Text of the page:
asked humbly : • Only let me explain my manner of act

Do you think, mother, I could ever ing: I regard it as a sacred duty to pay

cure myself?' back to my aged and infirm parents all the Of what, my dear?' money that they have spent for me since my


my indolence; you see it was that, birth, and I feel that I must pay this im

and nothing else, which brought me this portant debt to them. On the other hand, trouble. I have been thinking about it all I consider as capital placed at very good the morning, and it seems to me it is that interest all the money I spend to bring

which is always setting things wrong.

It up my children as well as possible, and to is not only about my lessons, and not help them to gain an honourable livelihood. getting on and taking prizes,—of course, if This capital will be paid back by them with one won't work, one can't expect that kind good interest when I can no longer work. of thing,-but it gets one into all sorts My parents have spared no sacrifice to give of scrapes besides. It does indeed, mother;

. me a good religious education, and to teach I could tell you something that would show me a useful trade, and I wish to spare nothing in the same matter for my children.' “I don't need any proof, my dear; it is It is thus that all Christian parents should

one of the curses of slothfulness that it bring up their children; and children thus brings so many evils in its train: many a educated from their earliest years will find

crime has had its beginning in idleness; true happiness in proving their gratitude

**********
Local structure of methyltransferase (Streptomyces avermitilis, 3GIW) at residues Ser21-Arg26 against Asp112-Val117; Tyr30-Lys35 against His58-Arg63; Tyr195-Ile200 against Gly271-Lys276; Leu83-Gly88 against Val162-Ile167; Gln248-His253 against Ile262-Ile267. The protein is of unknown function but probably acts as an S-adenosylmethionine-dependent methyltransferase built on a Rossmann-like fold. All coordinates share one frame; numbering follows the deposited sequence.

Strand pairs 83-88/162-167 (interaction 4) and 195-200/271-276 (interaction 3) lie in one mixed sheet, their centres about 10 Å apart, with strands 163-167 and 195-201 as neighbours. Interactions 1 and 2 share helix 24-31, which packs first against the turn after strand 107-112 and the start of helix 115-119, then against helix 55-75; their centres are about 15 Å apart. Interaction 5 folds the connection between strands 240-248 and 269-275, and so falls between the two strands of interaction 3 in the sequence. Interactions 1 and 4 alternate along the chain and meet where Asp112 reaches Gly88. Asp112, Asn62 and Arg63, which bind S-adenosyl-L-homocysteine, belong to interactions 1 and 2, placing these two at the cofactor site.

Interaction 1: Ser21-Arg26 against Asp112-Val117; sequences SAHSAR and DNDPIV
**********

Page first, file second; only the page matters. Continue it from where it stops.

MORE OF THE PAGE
it leads to faults that seem quite foreira to their well-beloved parents. J. F. C.

to the idler's nature; it has made many an affectionate man neglectful of his family, and many a

Mother,' interrupted Clement, I must tell you, though I know you will never think well of me again. You remember saying the

you it does.'


other day that something bad altered me, watch against your temptation; you must and made me close. It was about my exer- force yourself into action, and try to do cise ; I left it, and left it, till there was no :

with all your might whatever you attempt time to do it properly, and so—and so- to do at all. And you cannot begin too don't look at me like that, mother,-I soon; it would be an awful thing to put copied it as near as I dared from Bob off the striving till it should be too late.' Freeman's book.'

Too late! The words sounded like a It was out at last; and now Clement felt ;

funeral knell over poor Tartar. It was too the comfort of his mother's grave sympathy late to save his dear old favourite, Clement and advice.